Jackson Township
Cambria County, Pennsylvania

Chapter 4

Annals of Jackson Township

Mrs. Betty Burkhart
Nanty Glo Journal

April 30, 1942

The early settlers were adept at making many of the articles we now buy already made. Many of the residents of the township can recall the time when their flax was raised at their homes and linen from it made into fine garments and towels, sheets, and pillowcases. One resident has a piece of linen in her possession which was woven by her mother. Woolen garments, too, were home-made, coming from the wooly coats of their own sheep. The ingenuity of these housewives in making something beautiful out of drabness was sometimes amazing. For practical purposes the woolen was not always left its original color but dyed with home-made dyes. The bark of the walnut tree made a brown dye and a beautiful shade of blue was obtained by combining balls of indigo with a home-made solution, all colors being guaranteed not to fade.

Coal was used for fuel as early as 1822, but it was not until 1860 that its use was general, the usual fuel being wood. Wood was also used mainly for locomotives until that time. When the Black Lick district opened in 1892, most of the residents used coal for heating their homes.

When this country was first settled entertainment was not lacking for the young people, although a more fitting term would be to call it fun. Although there were no movies nor automobiles, nor the dozen things that the young people of today take for granted, there were other forms of entertainment just as amusing. In the winter there were the square dances (in some communities), the taffy pulls and sleighing parties. Then for the older ones, the quilting parties (a form of social contact recently revived in this community), corn husking, barn raisings, apple snitzings, chopping frolics and log rollings. These were the times when these hard working pioneers combined work with pleasure.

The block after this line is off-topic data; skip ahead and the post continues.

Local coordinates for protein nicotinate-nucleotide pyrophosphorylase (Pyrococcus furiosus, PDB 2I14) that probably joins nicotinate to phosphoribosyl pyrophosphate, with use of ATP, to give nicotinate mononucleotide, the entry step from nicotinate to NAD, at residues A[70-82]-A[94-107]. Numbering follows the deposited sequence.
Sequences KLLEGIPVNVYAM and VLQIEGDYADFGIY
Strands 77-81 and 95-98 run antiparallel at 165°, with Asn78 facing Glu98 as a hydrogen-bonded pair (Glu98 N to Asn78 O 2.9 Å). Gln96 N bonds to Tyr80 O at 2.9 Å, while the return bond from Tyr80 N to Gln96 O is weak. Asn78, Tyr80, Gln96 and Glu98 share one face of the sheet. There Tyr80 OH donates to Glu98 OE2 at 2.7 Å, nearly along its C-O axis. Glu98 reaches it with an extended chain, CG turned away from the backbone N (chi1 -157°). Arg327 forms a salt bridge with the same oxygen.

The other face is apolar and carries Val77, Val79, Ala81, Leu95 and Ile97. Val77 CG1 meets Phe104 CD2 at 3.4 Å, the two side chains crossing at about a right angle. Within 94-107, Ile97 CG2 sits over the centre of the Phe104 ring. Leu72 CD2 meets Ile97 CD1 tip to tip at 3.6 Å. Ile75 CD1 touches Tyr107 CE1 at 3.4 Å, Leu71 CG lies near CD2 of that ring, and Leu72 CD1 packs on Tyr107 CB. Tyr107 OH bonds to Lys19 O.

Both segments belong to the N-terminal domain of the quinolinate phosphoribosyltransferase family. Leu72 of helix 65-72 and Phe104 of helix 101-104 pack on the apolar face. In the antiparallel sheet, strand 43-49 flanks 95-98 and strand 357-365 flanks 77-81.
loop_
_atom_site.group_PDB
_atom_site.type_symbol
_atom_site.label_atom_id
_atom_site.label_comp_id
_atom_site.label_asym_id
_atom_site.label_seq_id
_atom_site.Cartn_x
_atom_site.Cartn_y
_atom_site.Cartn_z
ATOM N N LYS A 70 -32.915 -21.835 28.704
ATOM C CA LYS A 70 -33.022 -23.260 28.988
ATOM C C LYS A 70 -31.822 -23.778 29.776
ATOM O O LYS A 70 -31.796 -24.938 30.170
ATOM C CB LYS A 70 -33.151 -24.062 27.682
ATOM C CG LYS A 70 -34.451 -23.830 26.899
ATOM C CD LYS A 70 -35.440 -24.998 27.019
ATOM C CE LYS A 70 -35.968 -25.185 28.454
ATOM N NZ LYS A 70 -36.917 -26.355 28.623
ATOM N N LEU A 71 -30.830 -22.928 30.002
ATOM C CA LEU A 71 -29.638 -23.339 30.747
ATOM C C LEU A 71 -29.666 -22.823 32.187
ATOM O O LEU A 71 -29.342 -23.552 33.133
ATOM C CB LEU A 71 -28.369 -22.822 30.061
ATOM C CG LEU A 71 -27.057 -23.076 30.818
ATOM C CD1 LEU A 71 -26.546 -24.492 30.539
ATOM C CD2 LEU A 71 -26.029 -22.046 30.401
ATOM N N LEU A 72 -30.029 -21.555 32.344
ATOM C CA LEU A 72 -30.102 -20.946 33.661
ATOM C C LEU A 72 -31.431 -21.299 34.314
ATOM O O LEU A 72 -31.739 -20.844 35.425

Jennie Meegan of Chickaree can recall many times when, as a young girl, she participated in many of these things. Singing schools were very popular at one time, Joseph Burkhart, a first settler in the Millwood community being well known as a teacher. Also the spelling bee and church affairs at the old Horner church (long since torn down), were gathering places for the folk of the various communities.

When the early settler would clear the ground for land to raise his crops his neighbor, far and wide, would come to his aid. Then men would fall the trees and cut the logs into lengths easily handled. Then the logs would be piled in huge piles and at night a great bonfire would be built. Sometimes a dance in the barn would be held at the same time. Afterwards, long tables would be spread with good things to eat. Thus, the home-owner would get his land cleared in a short time and have a great pleasure while doing it.

To To Be Continued Next Week

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